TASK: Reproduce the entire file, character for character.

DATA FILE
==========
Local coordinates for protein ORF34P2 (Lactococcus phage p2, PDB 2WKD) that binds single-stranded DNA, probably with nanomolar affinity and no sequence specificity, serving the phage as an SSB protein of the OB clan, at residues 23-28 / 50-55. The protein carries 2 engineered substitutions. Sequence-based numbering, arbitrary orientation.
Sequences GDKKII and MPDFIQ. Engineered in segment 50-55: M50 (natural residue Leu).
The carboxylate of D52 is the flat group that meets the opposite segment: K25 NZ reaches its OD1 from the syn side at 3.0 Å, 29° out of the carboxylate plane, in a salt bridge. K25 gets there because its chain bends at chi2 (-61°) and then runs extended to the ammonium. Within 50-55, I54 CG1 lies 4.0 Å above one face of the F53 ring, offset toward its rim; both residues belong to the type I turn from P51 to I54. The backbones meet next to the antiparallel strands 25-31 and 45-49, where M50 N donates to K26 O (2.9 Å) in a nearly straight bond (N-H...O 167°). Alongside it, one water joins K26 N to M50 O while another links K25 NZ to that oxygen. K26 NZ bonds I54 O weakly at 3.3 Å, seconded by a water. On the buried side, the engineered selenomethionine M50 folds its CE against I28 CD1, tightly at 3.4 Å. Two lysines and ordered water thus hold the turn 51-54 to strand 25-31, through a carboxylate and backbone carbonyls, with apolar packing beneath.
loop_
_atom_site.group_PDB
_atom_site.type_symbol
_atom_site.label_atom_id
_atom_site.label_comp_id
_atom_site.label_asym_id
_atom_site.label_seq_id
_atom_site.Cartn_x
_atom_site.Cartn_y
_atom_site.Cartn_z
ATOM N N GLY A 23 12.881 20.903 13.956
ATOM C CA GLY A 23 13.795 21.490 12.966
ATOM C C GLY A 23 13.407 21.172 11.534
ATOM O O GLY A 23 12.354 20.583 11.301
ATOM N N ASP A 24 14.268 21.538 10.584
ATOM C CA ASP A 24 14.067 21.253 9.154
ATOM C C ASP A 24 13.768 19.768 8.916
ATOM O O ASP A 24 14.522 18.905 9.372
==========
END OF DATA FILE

Local coordinates for protein ORF34P2 (Lactococcus phage p2, PDB 2WKD) that binds single-stranded DNA, probably with nanomolar affinity and no sequence specificity, serving the phage as an SSB protein of the OB clan, at residues 23-28 / 50-55. The protein carries 2 engineered substitutions. Sequence-based numbering, arbitrary orientation.
Sequences GDKKII and MPDFIQ. Engineered in segment 50-55: M50 (natural residue Leu).
The carboxylate of D52 is the flat group that meets the opposite segment: K25 NZ reaches its OD1 from the syn side at 3.0 Å, 29° out of the carboxylate plane, in a salt bridge. K25 gets there because its chain bends at chi2 (-61°) and then runs extended to the ammonium. Within 50-55, I54 CG1 lies 4.0 Å above one face of the F53 ring, offset toward its rim; both residues belong to the type I turn from P51 to I54. The backbones meet next to the antiparallel strands 25-31 and 45-49, where M50 N donates to K26 O (2.9 Å) in a nearly straight bond (N-H...O 167°). Alongside it, one water joins K26 N to M50 O while another links K25 NZ to that oxygen. K26 NZ bonds I54 O weakly at 3.3 Å, seconded by a water. On the buried side, the engineered selenomethionine M50 folds its CE against I28 CD1, tightly at 3.4 Å. Two lysines and ordered water thus hold the turn 51-54 to strand 25-31, through a carboxylate and backbone carbonyls, with apolar packing beneath.
loop_
_atom_site.group_PDB
_atom_site.type_symbol
_atom_site.label_atom_id
_atom_site.label_comp_id
_atom_site.label_asym_id
_atom_site.label_seq_id
_atom_site.Cartn_x
_atom_site.Cartn_y
_atom_site.Cartn_z
ATOM N N GLY A 23 12.881 20.903 13.956
ATOM C CA GLY A 23 13.795 21.490 12.966
ATOM C C GLY A 23 13.407 21.172 11.534
ATOM O O GLY A 23 12.354 20.583 11.301
ATOM N N ASP A 24 14.268 21.538 10.584
ATOM C CA ASP A 24 14.067 21.253 9.154
ATOM C C ASP A 24 13.768 19.768 8.916
ATOM O O ASP A 24 14.522 18.905 9.372